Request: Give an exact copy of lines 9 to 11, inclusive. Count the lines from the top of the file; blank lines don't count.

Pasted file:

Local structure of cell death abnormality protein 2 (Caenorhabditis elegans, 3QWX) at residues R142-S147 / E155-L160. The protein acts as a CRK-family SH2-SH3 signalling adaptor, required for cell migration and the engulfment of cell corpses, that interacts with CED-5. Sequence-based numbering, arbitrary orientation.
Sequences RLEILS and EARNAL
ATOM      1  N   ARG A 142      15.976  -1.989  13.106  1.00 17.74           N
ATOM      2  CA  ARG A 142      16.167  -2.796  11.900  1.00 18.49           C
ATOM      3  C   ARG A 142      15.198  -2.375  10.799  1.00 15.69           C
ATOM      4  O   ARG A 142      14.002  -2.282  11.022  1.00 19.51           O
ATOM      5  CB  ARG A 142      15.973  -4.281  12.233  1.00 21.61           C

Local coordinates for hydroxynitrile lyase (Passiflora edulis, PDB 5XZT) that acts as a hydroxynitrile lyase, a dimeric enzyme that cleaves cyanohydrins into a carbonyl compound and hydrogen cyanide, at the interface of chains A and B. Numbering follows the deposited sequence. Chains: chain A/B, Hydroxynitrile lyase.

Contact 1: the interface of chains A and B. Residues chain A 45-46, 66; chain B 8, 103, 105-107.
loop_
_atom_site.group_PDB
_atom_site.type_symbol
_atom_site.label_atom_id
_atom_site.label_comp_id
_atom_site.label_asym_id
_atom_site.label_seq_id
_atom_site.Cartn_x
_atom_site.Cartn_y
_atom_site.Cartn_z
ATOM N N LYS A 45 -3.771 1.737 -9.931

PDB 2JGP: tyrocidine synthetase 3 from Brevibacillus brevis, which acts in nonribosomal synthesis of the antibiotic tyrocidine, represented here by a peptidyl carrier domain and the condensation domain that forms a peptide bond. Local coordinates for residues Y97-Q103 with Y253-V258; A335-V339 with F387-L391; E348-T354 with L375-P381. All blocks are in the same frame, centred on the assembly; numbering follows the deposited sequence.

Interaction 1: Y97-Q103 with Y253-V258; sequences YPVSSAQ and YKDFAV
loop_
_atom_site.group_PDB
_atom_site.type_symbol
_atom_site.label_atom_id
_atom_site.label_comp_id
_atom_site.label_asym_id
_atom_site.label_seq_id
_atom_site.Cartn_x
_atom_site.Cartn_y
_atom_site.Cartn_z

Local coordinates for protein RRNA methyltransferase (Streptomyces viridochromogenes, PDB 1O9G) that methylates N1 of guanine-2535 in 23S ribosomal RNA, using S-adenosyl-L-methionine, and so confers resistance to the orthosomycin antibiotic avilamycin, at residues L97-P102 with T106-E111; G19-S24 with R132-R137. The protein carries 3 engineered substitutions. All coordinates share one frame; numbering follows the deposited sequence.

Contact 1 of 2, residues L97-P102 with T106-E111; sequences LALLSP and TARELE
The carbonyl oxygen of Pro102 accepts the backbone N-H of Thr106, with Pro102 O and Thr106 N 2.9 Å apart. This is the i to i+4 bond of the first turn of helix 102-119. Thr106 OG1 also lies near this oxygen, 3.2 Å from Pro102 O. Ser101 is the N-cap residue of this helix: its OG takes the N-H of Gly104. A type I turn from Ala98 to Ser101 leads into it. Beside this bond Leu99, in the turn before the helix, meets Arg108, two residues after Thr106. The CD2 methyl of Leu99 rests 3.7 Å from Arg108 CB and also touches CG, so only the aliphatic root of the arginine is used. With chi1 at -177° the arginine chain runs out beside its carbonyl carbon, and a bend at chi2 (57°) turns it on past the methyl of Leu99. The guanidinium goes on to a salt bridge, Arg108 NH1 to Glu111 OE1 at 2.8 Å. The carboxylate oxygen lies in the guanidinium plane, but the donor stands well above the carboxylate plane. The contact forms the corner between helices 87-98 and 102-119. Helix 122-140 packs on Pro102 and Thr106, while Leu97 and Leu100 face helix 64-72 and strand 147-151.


Contact 1: the interface of chains A and B. Residues chain A 45-46, 66; chain B 8, 103, 105-107.
loop_
_atom_site.group_PDB